Many years ago when I was working in Back Bay, an Indian restaurant, Pondicherry, opened on Boylston Street. It did not last very long, despite my frequent lunch visits with work colleagues, but what did last was our waiter’s exclamation the first time he placed a bowl of naan on our table. “This is naan, which is bread!” he declared. And since then, this pita-on-steroids chewy delight has remained a pleasant enjoyment, sometimes in Indian restaurants, sometimes purchased at WF or TJ’s, but also so easily prepared at home.
Tonight we’re having Middle Eastern Spiced Meatloaf (see blog post dated March 4) with a Greek salad and this naan just seemed like the perfect accompaniment.
It’s still cold and raining, so no grilling tonight, but I’m excited about this dinner. It’s smelling heavenly right now.
Making naan at home is almost like making pancakes with the added step of allowing your dough to rise and shape it by hand into the ovular shapes you see here.
Back in 2009, an Epicurious member, Sharon Lindenbaum, posted her recipe for naan, and I’ve followed it ever since. I use my All-Clad griddle pan on top of two stove burners to bring this to fruition.
NAAN (WHICH IS BREAD!)
1.5 tsp dry yeast
1 cup warm water
1.5 tsp sugar
3 cups all-purpose flour
1 tsp kosher salt
5-6 tbsp Ghee (clarified butter. Make your own by melting butter and straining off the milk solids through a fine-meshed sieve)
3 Tbsp plain yogurt
In a small bowl, add the dry yeast and sugar to the warm water and stir till the yeast is dissolved. Cover and leave aside for 10 to 15 minutes or until the mixture begins to froth and fizz. In a large bowl, sift together the flour and salt. Add the yeast mixture, 3 tbsps of ghee and the yogurt. Use your fingers to mix all ingredients into a soft dough.
Once mixed, lightly flour a clean, flat surface and knead the dough until it is smooth and stretchy. Grease a large bowl with a few drops of olive oil and put the dough in it. Cover it with plastic wrap and allow to rest for about 90 minutes or until the dough doubles in volume. (Mine rose in 60 minutes).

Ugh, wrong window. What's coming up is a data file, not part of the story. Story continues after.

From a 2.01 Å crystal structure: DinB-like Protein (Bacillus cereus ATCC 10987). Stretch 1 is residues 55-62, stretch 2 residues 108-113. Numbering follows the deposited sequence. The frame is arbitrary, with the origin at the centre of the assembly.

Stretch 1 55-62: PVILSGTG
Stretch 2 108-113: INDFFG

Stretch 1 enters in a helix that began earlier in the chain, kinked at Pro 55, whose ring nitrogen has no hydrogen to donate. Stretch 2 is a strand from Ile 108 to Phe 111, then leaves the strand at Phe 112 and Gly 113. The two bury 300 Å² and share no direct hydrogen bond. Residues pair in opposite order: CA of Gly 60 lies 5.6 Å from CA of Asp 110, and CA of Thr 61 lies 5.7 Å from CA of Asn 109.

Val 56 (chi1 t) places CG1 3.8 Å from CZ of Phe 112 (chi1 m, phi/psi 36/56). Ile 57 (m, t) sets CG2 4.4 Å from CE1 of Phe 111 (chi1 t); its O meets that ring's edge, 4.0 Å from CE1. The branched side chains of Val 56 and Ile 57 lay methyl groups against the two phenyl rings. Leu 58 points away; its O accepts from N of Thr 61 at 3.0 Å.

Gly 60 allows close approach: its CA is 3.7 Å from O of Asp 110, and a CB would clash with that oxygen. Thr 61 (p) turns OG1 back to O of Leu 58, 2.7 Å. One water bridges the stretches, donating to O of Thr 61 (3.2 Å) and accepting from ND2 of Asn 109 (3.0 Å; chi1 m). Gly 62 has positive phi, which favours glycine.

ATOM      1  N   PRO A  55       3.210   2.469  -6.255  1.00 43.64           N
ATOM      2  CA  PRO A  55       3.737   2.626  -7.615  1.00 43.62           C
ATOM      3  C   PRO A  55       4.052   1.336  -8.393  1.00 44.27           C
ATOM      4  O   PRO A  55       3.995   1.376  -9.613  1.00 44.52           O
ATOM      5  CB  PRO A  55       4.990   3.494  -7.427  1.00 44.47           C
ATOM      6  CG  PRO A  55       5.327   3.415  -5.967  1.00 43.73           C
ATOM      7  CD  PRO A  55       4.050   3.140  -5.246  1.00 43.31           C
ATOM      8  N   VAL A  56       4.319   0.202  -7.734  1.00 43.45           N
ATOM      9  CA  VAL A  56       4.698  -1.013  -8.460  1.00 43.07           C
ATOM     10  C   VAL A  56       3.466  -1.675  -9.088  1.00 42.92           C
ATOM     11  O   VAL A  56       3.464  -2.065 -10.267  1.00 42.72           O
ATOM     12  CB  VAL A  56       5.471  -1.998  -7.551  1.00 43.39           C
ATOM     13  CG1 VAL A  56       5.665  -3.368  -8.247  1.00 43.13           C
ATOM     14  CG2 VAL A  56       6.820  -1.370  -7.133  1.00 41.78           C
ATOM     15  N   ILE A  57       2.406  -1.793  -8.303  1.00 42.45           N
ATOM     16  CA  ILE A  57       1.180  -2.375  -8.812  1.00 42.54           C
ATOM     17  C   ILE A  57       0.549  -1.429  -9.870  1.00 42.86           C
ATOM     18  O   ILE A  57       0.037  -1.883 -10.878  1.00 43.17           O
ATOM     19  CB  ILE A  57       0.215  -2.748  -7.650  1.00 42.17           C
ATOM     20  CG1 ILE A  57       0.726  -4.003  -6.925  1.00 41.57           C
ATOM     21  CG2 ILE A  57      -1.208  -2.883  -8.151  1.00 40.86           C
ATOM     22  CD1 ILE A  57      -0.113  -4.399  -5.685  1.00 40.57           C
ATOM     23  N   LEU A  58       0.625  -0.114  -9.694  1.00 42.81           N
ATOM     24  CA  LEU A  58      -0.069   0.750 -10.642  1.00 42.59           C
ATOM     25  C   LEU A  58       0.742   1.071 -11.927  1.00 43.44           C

Heat a flat griddle on medium high and brush lightly with olive oil.
Divide the dough equally and roll between your hands to form 8 round balls. Lightly flour the same surface where you kneaded the dough and roll out each ball until you have a nicely shaped circle, or simply shape into ovals by hand, as you would with pizza dough. They needn’t be uniform in appearance – rustic and odd-shaped is fine.
Place the naans on the griddle and brush with ghee. Each one will take about 2-3 minutes to brown and puff on one side, then flip over with a spatula for another minute or two.
7 thoughts on “Naan!”
Naan, which is bread (love that) is a favorite here, altho, I have never made my own. Looks easy enough- one day will have to give it a whirl.
Yeah–something foreign that Tom actually likes and I didn’t have to bribe or trick him into trying it.
Do try it Rockie – it’s very easy, especially if you have a griddle and don’t have to bother with the oven.
Have griddle–will def. try!
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Roni- have you ever frozen the dough before you let it rise? Looks like way too much (now that it’s risen for just the two of us.
No, I’ve never frozen the dough, but you can freeze the baked naan. TJ’s sells some that’s frozen.
Ours were good- Tom LOVED it. However, I was not happy with how thick they were- next time, I will stretch the dough out a bit more to make each one bigger. They took a bit longer to cook thru, so several of them got much too brown- bordering on burned- before the inside was cooked thru. Live and learn, tho. Will make ’em again!
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It does take a little practice. I like them thick 🙂